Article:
Texas Blues Radio
Time was, KNON DJs who did Texas blues shows had to bring in old vinyl by dead guys. Now, they have new CDs by Dallas/Fort Worth players who are not only alive, but gigging in your neighborhood bar. Smart move to kick off with "Goin' Back to Texas" from Bob Kirkpatrick's 1996 JSP album of that name: His brawny voice appeals to anyone into the "shouting" style associated with Zuzu Bollin and Big Joe Turner. He's also a good guitarist, like B.B. King only jazzier, and ably backed by Wilford Sims, a saxophone player who has been on the scene hereabouts for many a moon. Tact and Fort Worth's U.P. Wilson are foes, as is evinced by the ear-curdling chunka-chunka that commences "Roll Over." Once championed ages ago as the equal of Albert Collins, Wilson's not as artful and can't sing as well, but as far as shrill, molar-gnashing guitar goes, he's got tons. There are three choruses of singing and three of guitar solo, which is uncommonly balanced for Wilson. Live, he'd likely sing one and solo for the next 50. "Roll Over" is from Whirlwind, the best of Wilson's CDs.
Kenny Traylor's torchy "Red Haired Fort Worth Girl" is a classic example of no-shuck, Texas white-dude juke music. Traylor's not long on pipes, but the song's strong (he co-wrote it), and he contributes some sharp guitar. Andrew "Junior Boy" Jones has backed Bobby Patterson, Freddy King, and others. His "Tribute to Freddy" borrows the melody from "Ain't Nobody's Business" (one of King's showstoppers) and is a spoken reminiscence with some hot guitar for closure. Totally appropriate is the rambunctious drumming from Charles "Sugar Boy" Meyers, long a King accompanist himself.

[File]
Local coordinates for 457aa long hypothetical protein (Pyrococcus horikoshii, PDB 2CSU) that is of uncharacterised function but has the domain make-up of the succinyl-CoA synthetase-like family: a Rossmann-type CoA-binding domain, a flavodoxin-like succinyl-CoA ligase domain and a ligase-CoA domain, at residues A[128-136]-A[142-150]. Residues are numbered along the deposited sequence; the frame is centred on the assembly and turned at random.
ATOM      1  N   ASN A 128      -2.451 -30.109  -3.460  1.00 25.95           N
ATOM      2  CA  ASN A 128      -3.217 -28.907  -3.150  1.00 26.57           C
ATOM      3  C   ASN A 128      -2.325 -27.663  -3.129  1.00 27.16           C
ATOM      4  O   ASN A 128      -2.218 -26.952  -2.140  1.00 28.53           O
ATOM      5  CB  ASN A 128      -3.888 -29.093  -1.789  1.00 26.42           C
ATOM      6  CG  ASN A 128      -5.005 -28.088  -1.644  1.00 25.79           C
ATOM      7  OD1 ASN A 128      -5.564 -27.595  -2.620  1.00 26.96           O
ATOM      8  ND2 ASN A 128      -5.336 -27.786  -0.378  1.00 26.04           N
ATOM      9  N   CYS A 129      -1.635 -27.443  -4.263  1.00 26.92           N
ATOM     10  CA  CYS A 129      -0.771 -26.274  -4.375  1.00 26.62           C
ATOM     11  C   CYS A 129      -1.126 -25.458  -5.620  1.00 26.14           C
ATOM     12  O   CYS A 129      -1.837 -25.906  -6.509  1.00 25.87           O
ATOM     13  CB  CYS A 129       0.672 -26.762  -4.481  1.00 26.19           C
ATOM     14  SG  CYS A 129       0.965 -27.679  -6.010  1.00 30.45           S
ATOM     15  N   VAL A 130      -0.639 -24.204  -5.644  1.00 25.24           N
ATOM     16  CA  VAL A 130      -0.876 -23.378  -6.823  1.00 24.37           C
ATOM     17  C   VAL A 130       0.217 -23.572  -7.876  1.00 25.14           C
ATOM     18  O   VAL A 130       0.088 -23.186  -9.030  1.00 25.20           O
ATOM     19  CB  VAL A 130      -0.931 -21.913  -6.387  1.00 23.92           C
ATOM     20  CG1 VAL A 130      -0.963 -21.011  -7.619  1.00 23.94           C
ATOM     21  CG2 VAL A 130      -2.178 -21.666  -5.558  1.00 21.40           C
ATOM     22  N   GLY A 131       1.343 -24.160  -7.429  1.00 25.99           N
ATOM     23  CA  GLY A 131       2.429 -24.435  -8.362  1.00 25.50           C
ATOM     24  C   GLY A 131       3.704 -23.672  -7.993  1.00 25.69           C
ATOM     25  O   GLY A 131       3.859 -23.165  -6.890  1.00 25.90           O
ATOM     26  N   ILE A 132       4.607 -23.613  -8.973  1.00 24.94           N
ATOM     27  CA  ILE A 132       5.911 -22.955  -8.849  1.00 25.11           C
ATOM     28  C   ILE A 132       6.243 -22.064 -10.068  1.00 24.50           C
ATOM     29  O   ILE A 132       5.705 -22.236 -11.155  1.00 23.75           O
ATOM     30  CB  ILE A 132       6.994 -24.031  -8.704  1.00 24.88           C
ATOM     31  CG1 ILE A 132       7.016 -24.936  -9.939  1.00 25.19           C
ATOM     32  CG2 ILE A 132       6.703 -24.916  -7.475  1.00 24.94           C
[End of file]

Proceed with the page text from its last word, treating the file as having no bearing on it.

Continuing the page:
"Hop On" is a tribute to Houston blues thug Hop Wilson, from the Johnny Moeller/Paul Size CD Return of the Funky Worm. Both are exciting guitarists, but most of the leads are from Mike Flanigan's steel guitar. The overall sound is greasier than a steelworker's sputum. Cold Blue Steel does "Charley's Shuffle." CBS is noted for vocal buffoonery, but this instrumental highlights the band's original guitarist, Mark Pollock, and his dizzying leads.
Josh Alan does the only acoustic tune, a hearteningly ill-humored "Wretched Day." Boozy and far from ornate is the galumphing "Elmo Stomp" by Henry Qualls, bearded bane of feral boars in Elmo, Texas. Closing--finally!--is a song that highlights an instrument other than guitar. "Nosey Woman" is by the fine pianist Al Dupree, and spotlights a smoky voice, world-wise lyrics, and an authority that reappears only on the Kirkpatrick cut. This CD's no classic, but it'll prep you for the blues to be had in metroplex beer joints.
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